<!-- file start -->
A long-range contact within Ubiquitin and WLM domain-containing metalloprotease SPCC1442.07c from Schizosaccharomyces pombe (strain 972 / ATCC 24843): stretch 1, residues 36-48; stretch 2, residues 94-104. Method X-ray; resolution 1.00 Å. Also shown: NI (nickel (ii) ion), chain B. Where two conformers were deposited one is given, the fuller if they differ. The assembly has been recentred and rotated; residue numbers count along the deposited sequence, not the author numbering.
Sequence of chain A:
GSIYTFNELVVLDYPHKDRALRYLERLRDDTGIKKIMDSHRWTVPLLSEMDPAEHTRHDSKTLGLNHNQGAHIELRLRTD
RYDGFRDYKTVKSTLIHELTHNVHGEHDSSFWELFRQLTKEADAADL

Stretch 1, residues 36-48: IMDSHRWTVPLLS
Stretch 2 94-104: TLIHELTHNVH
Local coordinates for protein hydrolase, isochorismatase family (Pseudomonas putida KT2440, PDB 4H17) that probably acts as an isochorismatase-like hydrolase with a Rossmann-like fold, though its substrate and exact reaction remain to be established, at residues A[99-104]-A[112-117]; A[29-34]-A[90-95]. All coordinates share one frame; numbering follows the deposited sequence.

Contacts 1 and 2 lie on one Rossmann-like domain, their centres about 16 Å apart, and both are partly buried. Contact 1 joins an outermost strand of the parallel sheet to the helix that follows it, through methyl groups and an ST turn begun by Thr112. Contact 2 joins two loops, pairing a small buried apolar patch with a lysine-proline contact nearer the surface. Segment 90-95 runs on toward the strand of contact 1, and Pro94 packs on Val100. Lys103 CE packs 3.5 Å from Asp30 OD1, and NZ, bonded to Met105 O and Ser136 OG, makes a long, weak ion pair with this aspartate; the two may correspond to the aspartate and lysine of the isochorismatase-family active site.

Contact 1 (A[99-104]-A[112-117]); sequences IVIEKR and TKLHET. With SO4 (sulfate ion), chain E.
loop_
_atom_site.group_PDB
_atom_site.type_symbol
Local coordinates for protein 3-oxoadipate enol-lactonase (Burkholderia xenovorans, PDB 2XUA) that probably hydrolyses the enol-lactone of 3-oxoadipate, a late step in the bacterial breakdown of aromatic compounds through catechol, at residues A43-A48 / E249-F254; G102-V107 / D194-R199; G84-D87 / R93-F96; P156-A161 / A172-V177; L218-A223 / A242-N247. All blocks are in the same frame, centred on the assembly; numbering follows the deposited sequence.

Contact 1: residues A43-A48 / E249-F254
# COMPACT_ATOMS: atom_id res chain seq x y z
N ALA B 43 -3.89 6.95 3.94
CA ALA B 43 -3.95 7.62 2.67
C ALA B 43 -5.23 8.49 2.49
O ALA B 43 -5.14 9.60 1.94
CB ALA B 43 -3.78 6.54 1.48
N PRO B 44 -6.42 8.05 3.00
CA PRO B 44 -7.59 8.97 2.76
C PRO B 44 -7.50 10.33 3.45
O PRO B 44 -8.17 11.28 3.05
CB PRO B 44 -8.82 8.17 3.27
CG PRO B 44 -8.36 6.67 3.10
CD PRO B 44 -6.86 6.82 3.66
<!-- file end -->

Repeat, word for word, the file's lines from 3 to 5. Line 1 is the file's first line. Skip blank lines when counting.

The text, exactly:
GSIYTFNELVVLDYPHKDRALRYLERLRDDTGIKKIMDSHRWTVPLLSEMDPAEHTRHDSKTLGLNHNQGAHIELRLRTD
RYDGFRDYKTVKSTLIHELTHNVHGEHDSSFWELFRQLTKEADAADL

Stretch 1, residues 36-48: IMDSHRWTVPLLS